LANCASTER, Pa. (WHTM) — A growing number of places around the United States celebrate Indigenous Peoples’ Day in place of or in addition to Columbus Day, which this year falls on Monday, Oct. 11. A recently formed committee at Franklin & Marshall College aims to honor Native peoples and cultures both on the holiday and year-round.
The committee began with a student’s suggestion in 2019 that F&M craft a land acknowledgment and recognize Indigenous Peoples’ Day. The COVID-19 pandemic delayed the group’s actions temporarily, but students, staff, and faculty convened in the spring of 2021 to begin work on the acknowledgment.
One goal of the committee is “to recognize the Indigenous peoples who were, in fact, dispossessed from the land upon which Franklin & Marshall was built,” Mary Ann Levine, F&M professor of anthropology and chair of the Land Acknowledgment Committee, said.
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Levine noted that the Susquehannock people, who had cultural ties to the Haudenosaunee and are perhaps the most well-known Native culture among people in Southcentral Pennsylvania, lived in the area until around the 17th century.
In the 18th century, the land near the Susquehanna River in Pennsylvania became home to numerous Native peoples as they were forced out of other areas, Levine said. These peoples included the Lenape, the Shawnee, the Piscataway, the Nanticoke, and the Seneca.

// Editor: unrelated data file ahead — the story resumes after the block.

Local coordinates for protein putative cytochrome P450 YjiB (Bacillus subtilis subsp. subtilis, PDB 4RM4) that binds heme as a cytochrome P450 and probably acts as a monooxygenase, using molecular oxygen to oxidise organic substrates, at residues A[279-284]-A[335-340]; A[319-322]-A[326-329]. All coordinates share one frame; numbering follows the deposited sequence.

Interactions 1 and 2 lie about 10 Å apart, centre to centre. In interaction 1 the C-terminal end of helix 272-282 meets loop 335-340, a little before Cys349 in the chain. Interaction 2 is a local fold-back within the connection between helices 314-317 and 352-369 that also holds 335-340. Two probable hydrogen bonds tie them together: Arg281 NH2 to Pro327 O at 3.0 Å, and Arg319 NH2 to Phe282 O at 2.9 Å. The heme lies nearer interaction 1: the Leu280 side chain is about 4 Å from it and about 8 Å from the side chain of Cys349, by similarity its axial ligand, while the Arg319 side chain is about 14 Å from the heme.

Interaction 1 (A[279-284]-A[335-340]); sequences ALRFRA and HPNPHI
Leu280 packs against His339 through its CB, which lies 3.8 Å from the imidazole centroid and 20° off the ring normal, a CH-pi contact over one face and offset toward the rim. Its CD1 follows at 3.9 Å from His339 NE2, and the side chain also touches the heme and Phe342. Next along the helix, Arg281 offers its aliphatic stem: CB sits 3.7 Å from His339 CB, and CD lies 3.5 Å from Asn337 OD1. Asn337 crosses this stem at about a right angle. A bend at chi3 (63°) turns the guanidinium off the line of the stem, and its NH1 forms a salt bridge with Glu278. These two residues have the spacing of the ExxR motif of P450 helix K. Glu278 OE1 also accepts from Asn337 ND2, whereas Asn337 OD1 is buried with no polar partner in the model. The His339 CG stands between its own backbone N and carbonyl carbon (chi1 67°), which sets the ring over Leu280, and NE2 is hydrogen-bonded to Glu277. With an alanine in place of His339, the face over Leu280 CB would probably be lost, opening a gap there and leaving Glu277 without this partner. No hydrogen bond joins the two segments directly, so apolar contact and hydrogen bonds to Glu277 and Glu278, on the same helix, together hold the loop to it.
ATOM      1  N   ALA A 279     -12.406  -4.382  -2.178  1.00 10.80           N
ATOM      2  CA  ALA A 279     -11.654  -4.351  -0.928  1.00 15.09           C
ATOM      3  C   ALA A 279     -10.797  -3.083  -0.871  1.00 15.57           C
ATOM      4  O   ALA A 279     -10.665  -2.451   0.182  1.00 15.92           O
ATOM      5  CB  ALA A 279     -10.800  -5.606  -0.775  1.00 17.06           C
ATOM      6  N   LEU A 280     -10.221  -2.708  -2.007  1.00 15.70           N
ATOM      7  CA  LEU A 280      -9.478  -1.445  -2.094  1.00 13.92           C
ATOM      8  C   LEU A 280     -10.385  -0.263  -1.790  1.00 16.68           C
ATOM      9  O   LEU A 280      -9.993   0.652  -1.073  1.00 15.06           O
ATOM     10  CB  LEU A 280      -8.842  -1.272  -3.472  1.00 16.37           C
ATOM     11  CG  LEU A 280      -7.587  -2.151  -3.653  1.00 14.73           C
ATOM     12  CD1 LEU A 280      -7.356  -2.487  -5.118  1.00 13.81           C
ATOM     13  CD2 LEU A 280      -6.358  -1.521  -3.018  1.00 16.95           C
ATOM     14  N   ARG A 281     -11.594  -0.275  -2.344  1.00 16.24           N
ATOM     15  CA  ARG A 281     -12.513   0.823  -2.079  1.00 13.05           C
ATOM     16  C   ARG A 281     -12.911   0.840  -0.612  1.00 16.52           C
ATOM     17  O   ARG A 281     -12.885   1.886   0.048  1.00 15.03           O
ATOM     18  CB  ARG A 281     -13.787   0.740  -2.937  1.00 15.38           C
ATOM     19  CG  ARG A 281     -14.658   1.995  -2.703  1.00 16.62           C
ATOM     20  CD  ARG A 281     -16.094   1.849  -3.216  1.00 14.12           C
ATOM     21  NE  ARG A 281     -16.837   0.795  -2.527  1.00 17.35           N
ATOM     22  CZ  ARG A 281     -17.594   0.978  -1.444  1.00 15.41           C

“Undertaking that history is important, but it is one small step,” Levine said.
Land Acknowledgment Committee members are “trying to bring greater visibility to Native peoples and their history, but also forge a path forward in terms of partnering and collaborating with local Native peoples,” Levine said.
For example, F&M celebrated Indigenous Peoples’ Day on campus this year with a talk by Barry Lee, executive director of Lancaster’s Circle Legacy Center, and Munsee American Indian. The group has also been working with MaryAnn Robins, who is Onondaga and the president of the Circle Legacy Center, to plan ways to elevate and amplify the voices of Native people in the community.
Nick Kroll is an associate professor of philosophy and the chair of the philosophy program at F&M, and he is a member of the Land Acknowledgment Committee. He is Métis, or mixed; his father is Turtle Mountain Band of Chippewa Indians, and his mother is Scandanavian.
Kroll has found the work of the Land Acknowledgment Committee personally meaningful. “For me…it felt really good just to hear an external sort of validation that not only there were these people, but there are these people. And just to hear that, from a personal perspective, coming from the institution I’m a part of, it was a big deal,” he said.
Kroll grew up in North Dakota, where there was a sizeable Indigenous population. He said his grandmother gave his family members their “Indian names” (his translated to “Little Norwegian” because he was the only person on that side of the family who had blond hair), and he felt connected to his Native heritage there.